(A)(1) An action for wrongful death shall be brought in the name of the personal representative of the decedent for the exclusive benefit of the surviving spouse, the children, and the parents of the decedent, . . . and for the exclusive benefit of the other next of kin of the decedent. . . .
* * * * * *
(B) Compensatory damages may be awarded in an action for wrongful death and may include damages for the following:
* * * * * *
(3) Loss of the society of the decedent, including loss of companionship . . . suffered by the surviving spouse, minor children, parents, or next of kin. . . .
Plaintiff argues that the "or next of kin" language includes Molton's brother as a beneficiary under the wrongful death claim and that the district court erred in excluding the brother from the case as a beneficiary. We disagree. J. McCormick, Wrongful Death in Ohio, § 3.05 at 19 (1982), and Bennett v. City of Cleveland, No. 50479 (Ohio App. 1986), interpret the "or next of kin" language to permit the next of kin to collect for loss of society of the decedent only where there is no surviving spouse, minor children, or parents. That is not the case here. Further, this court gives substantial deference to the district court's interpretation of state law, absent state authority on the subject. Martin v. Joseph Harris Co., 767 F.2d 296, 299 (6th Cir. 1985). The district court did not err in its interpretation of the statute.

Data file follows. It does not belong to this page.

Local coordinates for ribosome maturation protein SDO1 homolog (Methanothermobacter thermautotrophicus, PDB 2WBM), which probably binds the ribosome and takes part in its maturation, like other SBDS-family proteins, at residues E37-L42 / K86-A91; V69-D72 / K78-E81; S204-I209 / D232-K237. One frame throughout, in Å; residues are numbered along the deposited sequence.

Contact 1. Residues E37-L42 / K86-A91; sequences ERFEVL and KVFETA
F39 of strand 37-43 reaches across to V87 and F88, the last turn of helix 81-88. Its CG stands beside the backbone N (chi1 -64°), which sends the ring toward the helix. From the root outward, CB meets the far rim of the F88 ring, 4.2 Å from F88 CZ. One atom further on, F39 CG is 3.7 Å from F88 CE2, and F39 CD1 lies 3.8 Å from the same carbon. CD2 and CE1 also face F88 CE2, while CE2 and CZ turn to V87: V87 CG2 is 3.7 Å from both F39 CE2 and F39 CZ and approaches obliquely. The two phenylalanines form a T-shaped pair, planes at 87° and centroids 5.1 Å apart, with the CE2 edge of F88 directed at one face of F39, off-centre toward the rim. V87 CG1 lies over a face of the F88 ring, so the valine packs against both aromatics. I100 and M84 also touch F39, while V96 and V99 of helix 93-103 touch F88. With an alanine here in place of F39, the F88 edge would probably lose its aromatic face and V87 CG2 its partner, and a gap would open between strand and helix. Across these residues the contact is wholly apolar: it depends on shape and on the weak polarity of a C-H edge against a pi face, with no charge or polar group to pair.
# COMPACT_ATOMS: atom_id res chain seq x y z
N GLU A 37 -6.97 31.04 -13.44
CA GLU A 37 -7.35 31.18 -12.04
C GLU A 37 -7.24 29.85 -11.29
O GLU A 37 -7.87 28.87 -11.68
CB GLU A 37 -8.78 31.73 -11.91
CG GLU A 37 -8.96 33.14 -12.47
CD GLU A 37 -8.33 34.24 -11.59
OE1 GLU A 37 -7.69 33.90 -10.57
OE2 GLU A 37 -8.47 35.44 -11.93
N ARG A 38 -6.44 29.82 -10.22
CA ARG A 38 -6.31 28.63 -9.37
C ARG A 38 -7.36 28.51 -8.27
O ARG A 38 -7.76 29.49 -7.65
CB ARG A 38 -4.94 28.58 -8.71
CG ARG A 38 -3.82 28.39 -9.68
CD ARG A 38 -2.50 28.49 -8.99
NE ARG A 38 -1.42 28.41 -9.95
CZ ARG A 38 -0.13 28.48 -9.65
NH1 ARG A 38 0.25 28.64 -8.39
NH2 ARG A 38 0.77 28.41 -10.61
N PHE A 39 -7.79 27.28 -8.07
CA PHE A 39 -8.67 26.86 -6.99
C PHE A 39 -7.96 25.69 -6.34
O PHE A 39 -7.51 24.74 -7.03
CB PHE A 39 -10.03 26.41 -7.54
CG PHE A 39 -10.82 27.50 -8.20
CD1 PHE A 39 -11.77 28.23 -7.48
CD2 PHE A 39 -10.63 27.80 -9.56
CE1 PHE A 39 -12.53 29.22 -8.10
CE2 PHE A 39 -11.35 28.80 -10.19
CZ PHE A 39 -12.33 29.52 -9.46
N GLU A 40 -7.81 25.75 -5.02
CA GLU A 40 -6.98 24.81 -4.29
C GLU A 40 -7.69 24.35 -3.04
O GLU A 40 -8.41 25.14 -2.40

We REVERSE the district court's denial of j.n.o.v. in defendant's favor on the § 1983 "deliberate indifference" claim. We REVERSE the district court's grant of j.n.o.v. in defendant's favor on the § 1983 "excessive use of force" claim. We REMAND for a reduction of the wrongful death award to reflect the jury's verdict, for a determination of the City's liability on the § 1983 excessive use of force claim, and for such proceedings as are not inconsistent with this opinion. We AFFIRM the judgment of the district court in all other respects.